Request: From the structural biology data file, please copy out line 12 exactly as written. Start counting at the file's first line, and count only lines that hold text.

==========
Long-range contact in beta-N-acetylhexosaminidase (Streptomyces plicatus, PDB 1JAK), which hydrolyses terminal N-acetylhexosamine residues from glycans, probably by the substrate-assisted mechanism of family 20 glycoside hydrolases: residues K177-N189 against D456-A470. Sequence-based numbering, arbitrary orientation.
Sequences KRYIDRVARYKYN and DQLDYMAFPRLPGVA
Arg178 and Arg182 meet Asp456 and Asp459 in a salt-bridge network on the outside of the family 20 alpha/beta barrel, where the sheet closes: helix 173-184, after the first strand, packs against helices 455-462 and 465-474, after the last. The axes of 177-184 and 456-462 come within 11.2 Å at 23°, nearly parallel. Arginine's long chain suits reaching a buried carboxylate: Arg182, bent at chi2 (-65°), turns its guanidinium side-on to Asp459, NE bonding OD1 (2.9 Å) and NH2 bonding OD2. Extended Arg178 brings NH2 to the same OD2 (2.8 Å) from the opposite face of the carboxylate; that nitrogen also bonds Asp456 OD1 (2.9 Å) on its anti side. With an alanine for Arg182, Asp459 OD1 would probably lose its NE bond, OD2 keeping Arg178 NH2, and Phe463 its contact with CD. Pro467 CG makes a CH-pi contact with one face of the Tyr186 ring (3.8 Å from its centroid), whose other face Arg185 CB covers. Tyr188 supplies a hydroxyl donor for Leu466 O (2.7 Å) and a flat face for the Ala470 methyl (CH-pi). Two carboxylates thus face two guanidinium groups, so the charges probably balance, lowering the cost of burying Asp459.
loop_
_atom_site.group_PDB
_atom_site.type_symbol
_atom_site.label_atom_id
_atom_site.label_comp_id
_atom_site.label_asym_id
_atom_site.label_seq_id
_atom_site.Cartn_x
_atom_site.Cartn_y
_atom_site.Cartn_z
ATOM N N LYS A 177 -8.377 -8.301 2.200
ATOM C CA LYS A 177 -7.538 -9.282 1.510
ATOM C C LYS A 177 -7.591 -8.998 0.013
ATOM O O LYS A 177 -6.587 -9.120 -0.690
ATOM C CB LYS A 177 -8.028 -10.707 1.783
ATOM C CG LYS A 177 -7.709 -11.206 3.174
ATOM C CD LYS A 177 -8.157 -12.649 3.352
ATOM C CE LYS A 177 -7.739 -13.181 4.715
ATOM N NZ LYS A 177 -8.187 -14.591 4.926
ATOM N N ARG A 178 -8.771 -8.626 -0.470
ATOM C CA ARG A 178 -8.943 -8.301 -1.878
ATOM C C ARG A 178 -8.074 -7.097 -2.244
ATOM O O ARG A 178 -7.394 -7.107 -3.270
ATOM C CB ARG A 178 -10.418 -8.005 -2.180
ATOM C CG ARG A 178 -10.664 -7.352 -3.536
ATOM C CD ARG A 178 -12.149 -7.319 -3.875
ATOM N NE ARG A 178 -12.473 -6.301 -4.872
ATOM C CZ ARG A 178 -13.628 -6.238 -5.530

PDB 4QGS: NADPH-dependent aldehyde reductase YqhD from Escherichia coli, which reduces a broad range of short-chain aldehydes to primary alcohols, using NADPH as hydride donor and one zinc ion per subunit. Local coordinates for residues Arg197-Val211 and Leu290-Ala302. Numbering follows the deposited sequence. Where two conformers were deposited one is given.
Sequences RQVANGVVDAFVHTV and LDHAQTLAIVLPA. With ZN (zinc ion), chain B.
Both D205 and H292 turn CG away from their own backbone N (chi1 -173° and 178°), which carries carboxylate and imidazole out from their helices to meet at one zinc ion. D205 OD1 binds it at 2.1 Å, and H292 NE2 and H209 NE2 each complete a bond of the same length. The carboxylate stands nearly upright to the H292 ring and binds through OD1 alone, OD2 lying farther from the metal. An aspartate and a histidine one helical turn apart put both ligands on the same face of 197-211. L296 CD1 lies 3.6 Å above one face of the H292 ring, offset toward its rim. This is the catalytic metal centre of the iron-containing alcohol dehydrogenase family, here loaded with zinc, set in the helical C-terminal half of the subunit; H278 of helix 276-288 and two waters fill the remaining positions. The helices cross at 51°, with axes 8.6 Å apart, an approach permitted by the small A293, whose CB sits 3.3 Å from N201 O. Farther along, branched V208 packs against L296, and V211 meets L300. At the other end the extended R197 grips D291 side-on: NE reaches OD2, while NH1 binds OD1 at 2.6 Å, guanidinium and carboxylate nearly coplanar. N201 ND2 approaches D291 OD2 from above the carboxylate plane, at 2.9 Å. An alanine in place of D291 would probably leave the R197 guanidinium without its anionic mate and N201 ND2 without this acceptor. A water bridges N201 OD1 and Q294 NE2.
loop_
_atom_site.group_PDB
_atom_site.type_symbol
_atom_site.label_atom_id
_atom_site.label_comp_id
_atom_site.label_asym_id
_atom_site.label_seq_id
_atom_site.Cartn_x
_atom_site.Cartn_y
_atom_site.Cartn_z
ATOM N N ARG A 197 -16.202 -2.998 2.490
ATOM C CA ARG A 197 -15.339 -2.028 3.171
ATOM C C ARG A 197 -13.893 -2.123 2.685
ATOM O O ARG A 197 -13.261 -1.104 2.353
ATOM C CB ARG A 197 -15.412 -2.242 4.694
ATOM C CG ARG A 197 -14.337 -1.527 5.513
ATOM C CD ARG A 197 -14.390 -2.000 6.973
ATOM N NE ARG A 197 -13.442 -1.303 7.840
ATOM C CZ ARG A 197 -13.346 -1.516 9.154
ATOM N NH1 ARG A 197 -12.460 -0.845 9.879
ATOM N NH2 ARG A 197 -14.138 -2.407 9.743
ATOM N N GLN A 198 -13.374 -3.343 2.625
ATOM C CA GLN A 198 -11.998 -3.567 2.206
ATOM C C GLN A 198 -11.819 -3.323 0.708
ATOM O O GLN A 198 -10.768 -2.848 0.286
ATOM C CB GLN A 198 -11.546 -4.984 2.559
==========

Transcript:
_atom_site.Cartn_y